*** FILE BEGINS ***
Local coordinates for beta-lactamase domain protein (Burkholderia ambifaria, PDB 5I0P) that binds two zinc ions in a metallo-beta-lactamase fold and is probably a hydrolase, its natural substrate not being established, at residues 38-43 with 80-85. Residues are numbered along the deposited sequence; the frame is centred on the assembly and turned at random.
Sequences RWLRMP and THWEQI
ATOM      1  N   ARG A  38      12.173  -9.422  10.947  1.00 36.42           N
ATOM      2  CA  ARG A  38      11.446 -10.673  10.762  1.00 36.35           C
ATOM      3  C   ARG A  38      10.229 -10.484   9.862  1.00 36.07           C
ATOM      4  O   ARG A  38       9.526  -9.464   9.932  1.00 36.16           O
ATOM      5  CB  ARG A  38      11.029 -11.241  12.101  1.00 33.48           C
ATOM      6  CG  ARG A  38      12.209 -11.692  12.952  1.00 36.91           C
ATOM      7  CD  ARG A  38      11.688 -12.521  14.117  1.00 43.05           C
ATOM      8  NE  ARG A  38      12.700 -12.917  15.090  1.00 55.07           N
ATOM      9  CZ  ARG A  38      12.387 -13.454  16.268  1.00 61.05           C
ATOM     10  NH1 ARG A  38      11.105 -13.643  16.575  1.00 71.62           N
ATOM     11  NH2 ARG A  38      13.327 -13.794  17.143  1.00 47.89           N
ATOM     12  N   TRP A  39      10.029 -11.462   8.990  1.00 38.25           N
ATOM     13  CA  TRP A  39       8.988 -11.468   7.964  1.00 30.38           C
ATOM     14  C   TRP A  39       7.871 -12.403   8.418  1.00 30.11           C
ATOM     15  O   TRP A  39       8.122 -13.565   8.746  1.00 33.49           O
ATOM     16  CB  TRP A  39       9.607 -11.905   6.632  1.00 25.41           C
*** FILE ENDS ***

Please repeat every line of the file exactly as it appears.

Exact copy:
Local coordinates for beta-lactamase domain protein (Burkholderia ambifaria, PDB 5I0P) that binds two zinc ions in a metallo-beta-lactamase fold and is probably a hydrolase, its natural substrate not being established, at residues 38-43 with 80-85. Residues are numbered along the deposited sequence; the frame is centred on the assembly and turned at random.
Sequences RWLRMP and THWEQI
ATOM      1  N   ARG A  38      12.173  -9.422  10.947  1.00 36.42           N
ATOM      2  CA  ARG A  38      11.446 -10.673  10.762  1.00 36.35           C
ATOM      3  C   ARG A  38      10.229 -10.484   9.862  1.00 36.07           C
ATOM      4  O   ARG A  38       9.526  -9.464   9.932  1.00 36.16           O
ATOM      5  CB  ARG A  38      11.029 -11.241  12.101  1.00 33.48           C
ATOM      6  CG  ARG A  38      12.209 -11.692  12.952  1.00 36.91           C
ATOM      7  CD  ARG A  38      11.688 -12.521  14.117  1.00 43.05           C
ATOM      8  NE  ARG A  38      12.700 -12.917  15.090  1.00 55.07           N
ATOM      9  CZ  ARG A  38      12.387 -13.454  16.268  1.00 61.05           C
ATOM     10  NH1 ARG A  38      11.105 -13.643  16.575  1.00 71.62           N
ATOM     11  NH2 ARG A  38      13.327 -13.794  17.143  1.00 47.89           N
ATOM     12  N   TRP A  39      10.029 -11.462   8.990  1.00 38.25           N
ATOM     13  CA  TRP A  39       8.988 -11.468   7.964  1.00 30.38           C
ATOM     14  C   TRP A  39       7.871 -12.403   8.418  1.00 30.11           C
ATOM     15  O   TRP A  39       8.122 -13.565   8.746  1.00 33.49           O
ATOM     16  CB  TRP A  39       9.607 -11.905   6.632  1.00 25.41           C